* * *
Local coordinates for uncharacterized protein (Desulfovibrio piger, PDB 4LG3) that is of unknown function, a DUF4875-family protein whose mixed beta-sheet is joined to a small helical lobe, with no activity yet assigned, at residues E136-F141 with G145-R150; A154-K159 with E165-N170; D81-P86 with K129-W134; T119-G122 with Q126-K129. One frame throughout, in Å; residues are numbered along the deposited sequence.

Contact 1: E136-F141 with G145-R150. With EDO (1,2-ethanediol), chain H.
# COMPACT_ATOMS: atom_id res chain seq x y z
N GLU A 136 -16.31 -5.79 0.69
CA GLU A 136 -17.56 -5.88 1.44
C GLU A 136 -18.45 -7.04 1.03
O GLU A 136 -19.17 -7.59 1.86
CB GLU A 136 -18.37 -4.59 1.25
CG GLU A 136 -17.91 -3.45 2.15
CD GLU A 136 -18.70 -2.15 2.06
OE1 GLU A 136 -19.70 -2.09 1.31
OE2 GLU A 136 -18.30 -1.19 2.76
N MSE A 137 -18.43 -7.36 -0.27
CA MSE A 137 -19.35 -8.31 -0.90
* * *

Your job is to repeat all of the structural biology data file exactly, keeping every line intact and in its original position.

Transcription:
Local coordinates for uncharacterized protein (Desulfovibrio piger, PDB 4LG3) that is of unknown function, a DUF4875-family protein whose mixed beta-sheet is joined to a small helical lobe, with no activity yet assigned, at residues E136-F141 with G145-R150; A154-K159 with E165-N170; D81-P86 with K129-W134; T119-G122 with Q126-K129. One frame throughout, in Å; residues are numbered along the deposited sequence.

Contact 1: E136-F141 with G145-R150. With EDO (1,2-ethanediol), chain H.
# COMPACT_ATOMS: atom_id res chain seq x y z
N GLU A 136 -16.31 -5.79 0.69
CA GLU A 136 -17.56 -5.88 1.44
C GLU A 136 -18.45 -7.04 1.03
O GLU A 136 -19.17 -7.59 1.86
CB GLU A 136 -18.37 -4.59 1.25
CG GLU A 136 -17.91 -3.45 2.15
CD GLU A 136 -18.70 -2.15 2.06
OE1 GLU A 136 -19.70 -2.09 1.31
OE2 GLU A 136 -18.30 -1.19 2.76
N MSE A 137 -18.43 -7.36 -0.27
CA MSE A 137 -19.35 -8.31 -0.90